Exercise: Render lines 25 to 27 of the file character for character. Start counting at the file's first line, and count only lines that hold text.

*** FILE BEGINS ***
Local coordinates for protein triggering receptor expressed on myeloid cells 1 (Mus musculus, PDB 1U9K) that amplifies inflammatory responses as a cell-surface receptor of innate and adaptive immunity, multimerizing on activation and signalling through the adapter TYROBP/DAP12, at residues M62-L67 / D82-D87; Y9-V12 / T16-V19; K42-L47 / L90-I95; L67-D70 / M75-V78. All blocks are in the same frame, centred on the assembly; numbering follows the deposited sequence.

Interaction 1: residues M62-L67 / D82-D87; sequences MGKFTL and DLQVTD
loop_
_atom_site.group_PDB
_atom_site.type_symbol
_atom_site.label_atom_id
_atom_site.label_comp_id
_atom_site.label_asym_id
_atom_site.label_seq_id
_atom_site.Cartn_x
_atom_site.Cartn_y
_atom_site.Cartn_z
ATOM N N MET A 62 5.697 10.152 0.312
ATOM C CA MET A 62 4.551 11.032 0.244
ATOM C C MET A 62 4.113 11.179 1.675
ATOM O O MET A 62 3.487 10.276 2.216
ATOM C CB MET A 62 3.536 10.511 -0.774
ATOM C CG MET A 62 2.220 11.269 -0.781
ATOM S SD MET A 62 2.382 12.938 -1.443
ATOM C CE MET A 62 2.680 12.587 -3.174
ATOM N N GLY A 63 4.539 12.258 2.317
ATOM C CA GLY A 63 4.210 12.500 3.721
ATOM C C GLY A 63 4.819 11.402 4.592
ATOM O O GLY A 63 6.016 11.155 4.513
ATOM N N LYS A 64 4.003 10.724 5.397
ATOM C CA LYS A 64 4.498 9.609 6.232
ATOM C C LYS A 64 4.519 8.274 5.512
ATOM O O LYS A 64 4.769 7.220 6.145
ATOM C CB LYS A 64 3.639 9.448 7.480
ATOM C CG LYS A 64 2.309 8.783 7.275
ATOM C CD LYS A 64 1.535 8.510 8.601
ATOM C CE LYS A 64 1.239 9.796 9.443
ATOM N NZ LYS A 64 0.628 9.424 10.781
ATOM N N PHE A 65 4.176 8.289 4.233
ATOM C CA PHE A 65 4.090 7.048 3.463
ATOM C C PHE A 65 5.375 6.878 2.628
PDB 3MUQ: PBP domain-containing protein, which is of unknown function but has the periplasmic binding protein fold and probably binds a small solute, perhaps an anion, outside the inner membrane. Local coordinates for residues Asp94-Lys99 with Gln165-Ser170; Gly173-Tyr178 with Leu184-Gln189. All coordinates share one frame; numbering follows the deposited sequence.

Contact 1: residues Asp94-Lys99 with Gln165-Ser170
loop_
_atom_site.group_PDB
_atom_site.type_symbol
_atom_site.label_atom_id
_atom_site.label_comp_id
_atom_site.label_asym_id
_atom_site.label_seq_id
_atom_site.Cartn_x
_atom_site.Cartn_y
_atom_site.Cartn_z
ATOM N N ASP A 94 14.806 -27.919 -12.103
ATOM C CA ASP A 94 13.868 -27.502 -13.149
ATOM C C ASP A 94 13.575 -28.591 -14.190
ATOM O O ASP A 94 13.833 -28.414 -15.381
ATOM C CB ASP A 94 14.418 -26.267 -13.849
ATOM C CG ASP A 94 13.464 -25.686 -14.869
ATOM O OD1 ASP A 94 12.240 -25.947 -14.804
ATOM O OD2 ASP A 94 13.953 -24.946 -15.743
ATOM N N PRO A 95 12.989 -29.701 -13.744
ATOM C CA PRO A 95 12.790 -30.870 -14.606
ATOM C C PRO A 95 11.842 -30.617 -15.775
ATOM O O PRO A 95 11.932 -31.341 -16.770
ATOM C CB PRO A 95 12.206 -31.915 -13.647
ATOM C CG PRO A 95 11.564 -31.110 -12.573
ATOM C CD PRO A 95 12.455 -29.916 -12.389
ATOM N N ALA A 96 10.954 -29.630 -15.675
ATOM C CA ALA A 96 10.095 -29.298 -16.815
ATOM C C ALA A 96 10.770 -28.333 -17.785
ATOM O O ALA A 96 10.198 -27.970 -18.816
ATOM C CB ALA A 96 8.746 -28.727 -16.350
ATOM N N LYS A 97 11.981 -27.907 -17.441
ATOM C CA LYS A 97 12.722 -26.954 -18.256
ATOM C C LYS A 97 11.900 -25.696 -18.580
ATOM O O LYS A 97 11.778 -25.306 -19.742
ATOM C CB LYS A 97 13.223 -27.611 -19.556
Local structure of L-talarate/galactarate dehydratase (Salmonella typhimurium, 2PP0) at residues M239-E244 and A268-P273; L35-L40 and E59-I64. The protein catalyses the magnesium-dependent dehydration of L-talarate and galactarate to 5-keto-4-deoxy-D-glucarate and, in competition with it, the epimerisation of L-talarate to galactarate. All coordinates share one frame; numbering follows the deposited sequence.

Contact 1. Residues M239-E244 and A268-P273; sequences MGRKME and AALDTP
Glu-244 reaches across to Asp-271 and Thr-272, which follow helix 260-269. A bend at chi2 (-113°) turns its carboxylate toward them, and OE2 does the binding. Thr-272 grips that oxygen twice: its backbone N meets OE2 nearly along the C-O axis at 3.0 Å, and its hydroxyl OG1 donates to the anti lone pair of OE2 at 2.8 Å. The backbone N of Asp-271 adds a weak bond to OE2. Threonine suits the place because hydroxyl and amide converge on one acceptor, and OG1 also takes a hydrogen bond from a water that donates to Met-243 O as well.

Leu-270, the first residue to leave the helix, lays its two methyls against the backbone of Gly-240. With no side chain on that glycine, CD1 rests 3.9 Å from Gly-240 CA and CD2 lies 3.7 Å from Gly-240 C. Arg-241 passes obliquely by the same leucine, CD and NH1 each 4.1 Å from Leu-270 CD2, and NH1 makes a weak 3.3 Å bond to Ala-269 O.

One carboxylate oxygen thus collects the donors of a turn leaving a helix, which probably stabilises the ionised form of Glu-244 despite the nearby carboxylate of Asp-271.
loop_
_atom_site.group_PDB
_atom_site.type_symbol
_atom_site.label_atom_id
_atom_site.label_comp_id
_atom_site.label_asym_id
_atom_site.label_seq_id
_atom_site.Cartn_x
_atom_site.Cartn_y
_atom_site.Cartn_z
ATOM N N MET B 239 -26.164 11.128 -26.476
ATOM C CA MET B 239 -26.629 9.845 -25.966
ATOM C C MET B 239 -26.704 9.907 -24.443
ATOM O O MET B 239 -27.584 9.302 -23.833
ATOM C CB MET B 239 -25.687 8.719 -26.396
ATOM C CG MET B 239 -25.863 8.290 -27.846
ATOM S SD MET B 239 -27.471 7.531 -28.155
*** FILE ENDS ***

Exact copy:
ATOM N N LYS A 64 4.003 10.724 5.397
ATOM C CA LYS A 64 4.498 9.609 6.232
ATOM C C LYS A 64 4.519 8.274 5.512